What Hoarding Toilet Paper Means for Economic Data

Last year, the world became intimately acquainted with the idea and practice of hoarding toilet paper. Grocery shelves were suddenly cleared as people rushed to build up their own personal supplies of the white stuff. While the supply of bathroom tissue hadn’t suddenly changed, a sharp jump in demand for it created the appearance of a shortage.

Now, Bank of America economist Ethan Harris points out that the toilet paper-esque strategy of hoarding has gone global, in the sense that more and more companies are buying essential materials, components and other inputs, in order to manage potential future supply shocks and deal with resurgent demand.

“The clogging up of global supply chains could ease over time as specific shocks fade, but the fundamental problem is one of strong demand and low inventory. New technology such as tracking systems has enabled businesses to operate with very low inventories. That is great in good times, but it makes the system highly vulnerable to disruption. Even worse, faced with shortages companies are starting to double order to ensure that they are high in the queue. This is the business sector equivalent of emptying the grocery store in front of a hurricane or hoarding gas or toilet paper at the first hint of shortage.”

They’re not the only ones to make an observation along these lines. In a commodities note published late last week, analysts at Goldman Sachs led by Nicholas Snowdon pointed out that China is “is no longer the marginal buyer dictating price — as has been the case over much of the past two decades — but [is] now being crowded out by Western consumers.”

Instead, Western economies are acting more and more like the China of the past in building up big stockpiles of indispensable commodities to protect against price spikes and shortages. And while the Goldman analysts certainly didn’t mention toilet paper in their note, the thought process is similar. Demand has far outstripped supply thanks to a mismatch between the ordering needs of paranoid consumers and the ability of suppliers to ramp up production. After all, most businesses have spent recent years perfecting the idea of just-in-time supply chains.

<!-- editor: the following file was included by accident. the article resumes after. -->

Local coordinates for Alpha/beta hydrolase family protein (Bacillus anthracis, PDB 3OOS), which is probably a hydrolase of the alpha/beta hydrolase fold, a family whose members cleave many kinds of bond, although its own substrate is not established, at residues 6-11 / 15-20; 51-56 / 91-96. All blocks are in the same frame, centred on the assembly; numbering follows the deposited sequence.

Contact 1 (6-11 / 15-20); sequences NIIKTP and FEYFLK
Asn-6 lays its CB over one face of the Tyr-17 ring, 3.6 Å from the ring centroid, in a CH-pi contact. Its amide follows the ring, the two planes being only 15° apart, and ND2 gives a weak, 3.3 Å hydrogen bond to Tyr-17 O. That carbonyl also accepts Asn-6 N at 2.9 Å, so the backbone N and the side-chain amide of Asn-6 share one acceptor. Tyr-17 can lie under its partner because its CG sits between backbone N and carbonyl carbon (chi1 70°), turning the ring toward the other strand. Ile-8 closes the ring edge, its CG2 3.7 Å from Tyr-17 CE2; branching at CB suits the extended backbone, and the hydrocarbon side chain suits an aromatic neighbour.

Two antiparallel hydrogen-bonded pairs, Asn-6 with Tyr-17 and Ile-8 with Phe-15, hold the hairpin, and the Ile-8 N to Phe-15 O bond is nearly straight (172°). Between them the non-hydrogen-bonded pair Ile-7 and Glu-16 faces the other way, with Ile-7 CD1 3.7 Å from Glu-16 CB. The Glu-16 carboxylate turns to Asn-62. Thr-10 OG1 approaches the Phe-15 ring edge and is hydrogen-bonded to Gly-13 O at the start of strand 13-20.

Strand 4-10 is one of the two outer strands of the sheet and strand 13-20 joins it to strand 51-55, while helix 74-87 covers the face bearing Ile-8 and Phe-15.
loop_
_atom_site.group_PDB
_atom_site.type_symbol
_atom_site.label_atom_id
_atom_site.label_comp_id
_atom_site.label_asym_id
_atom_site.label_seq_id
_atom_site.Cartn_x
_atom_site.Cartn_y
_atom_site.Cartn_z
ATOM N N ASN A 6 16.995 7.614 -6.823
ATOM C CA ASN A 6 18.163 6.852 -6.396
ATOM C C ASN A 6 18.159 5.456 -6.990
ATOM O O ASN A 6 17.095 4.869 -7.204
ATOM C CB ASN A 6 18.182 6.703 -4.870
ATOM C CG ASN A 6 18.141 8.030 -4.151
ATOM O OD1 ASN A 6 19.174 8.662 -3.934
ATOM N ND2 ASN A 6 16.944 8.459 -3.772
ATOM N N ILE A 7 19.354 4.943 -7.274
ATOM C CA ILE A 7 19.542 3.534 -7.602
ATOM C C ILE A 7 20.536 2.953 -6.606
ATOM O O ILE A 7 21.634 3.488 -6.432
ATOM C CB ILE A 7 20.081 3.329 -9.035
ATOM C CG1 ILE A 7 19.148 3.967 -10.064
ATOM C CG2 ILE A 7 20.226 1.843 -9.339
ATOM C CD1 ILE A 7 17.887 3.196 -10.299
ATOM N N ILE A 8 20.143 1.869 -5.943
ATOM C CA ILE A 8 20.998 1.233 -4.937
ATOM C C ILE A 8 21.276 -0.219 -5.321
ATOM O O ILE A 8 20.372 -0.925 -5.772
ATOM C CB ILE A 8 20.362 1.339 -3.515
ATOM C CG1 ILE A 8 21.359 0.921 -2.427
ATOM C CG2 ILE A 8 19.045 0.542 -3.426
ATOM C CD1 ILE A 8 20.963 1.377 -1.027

So what does the new strategy of demand-led hoarding mean for the economy? As the Bank of America economists point out, it means we should be identifying the impact of supply-side shortages on economic data, rather than assuming that activity is purely a function of demand.

“In a supply-constrained world we need to rethink what constitutes ‘weak’ or ‘strong’ data. The U.S. housing market offers a prime example. Until recently, all housing indicators were booming, with strong sales, construction and prices. In the last few months, only prices continue to surge amid material shortages and low inventory. Thus the slowing in activity is not a sign of weakness, but of prices rising instead of quantities. Against this backdrop it is not clear why the Fed continues to buy $40 billion in mortgage-backed securities every month.

Another example is the U.S. labor market. It is important to look closely at the composition of the job report to judge the role of supply-side constraints. Moreover, looking at job growth isn't enough, we have to also look at wages. The April jobs report was seen as a big disappointment. However, it actually suggested a surge in nominal income for the month. If you combine the 0.18% increase in jobs, the 0.3% increase in the length of the work (from 34.9hrs / week to 35.0) and the 0.70% increase in wages, nominal income surged by 1.17% or an almost 15% annualized rate.”

That’s something to keep in mind when nonfarm payrolls for May are released this Friday.

©2021 Bloomberg L.P.

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